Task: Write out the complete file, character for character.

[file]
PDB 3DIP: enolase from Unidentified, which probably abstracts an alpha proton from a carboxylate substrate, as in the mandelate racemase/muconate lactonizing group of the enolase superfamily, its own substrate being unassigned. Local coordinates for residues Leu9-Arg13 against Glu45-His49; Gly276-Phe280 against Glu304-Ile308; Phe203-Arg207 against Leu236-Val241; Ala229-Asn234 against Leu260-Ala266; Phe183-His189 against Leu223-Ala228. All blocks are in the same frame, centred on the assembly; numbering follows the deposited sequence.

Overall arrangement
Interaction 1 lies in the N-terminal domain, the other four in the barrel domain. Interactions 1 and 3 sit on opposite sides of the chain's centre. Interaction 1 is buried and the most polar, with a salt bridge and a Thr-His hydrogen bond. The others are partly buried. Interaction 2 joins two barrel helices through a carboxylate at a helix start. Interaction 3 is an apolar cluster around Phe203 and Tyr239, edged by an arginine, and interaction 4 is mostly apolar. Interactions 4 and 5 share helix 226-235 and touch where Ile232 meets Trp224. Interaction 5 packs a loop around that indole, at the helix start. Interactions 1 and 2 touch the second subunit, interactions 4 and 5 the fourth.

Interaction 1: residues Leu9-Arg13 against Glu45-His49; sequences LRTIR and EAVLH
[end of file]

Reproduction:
PDB 3DIP: enolase from Unidentified, which probably abstracts an alpha proton from a carboxylate substrate, as in the mandelate racemase/muconate lactonizing group of the enolase superfamily, its own substrate being unassigned. Local coordinates for residues Leu9-Arg13 against Glu45-His49; Gly276-Phe280 against Glu304-Ile308; Phe203-Arg207 against Leu236-Val241; Ala229-Asn234 against Leu260-Ala266; Phe183-His189 against Leu223-Ala228. All blocks are in the same frame, centred on the assembly; numbering follows the deposited sequence.

Overall arrangement
Interaction 1 lies in the N-terminal domain, the other four in the barrel domain. Interactions 1 and 3 sit on opposite sides of the chain's centre. Interaction 1 is buried and the most polar, with a salt bridge and a Thr-His hydrogen bond. The others are partly buried. Interaction 2 joins two barrel helices through a carboxylate at a helix start. Interaction 3 is an apolar cluster around Phe203 and Tyr239, edged by an arginine, and interaction 4 is mostly apolar. Interactions 4 and 5 share helix 226-235 and touch where Ile232 meets Trp224. Interaction 5 packs a loop around that indole, at the helix start. Interactions 1 and 2 touch the second subunit, interactions 4 and 5 the fourth.

Interaction 1: residues Leu9-Arg13 against Glu45-His49; sequences LRTIR and EAVLH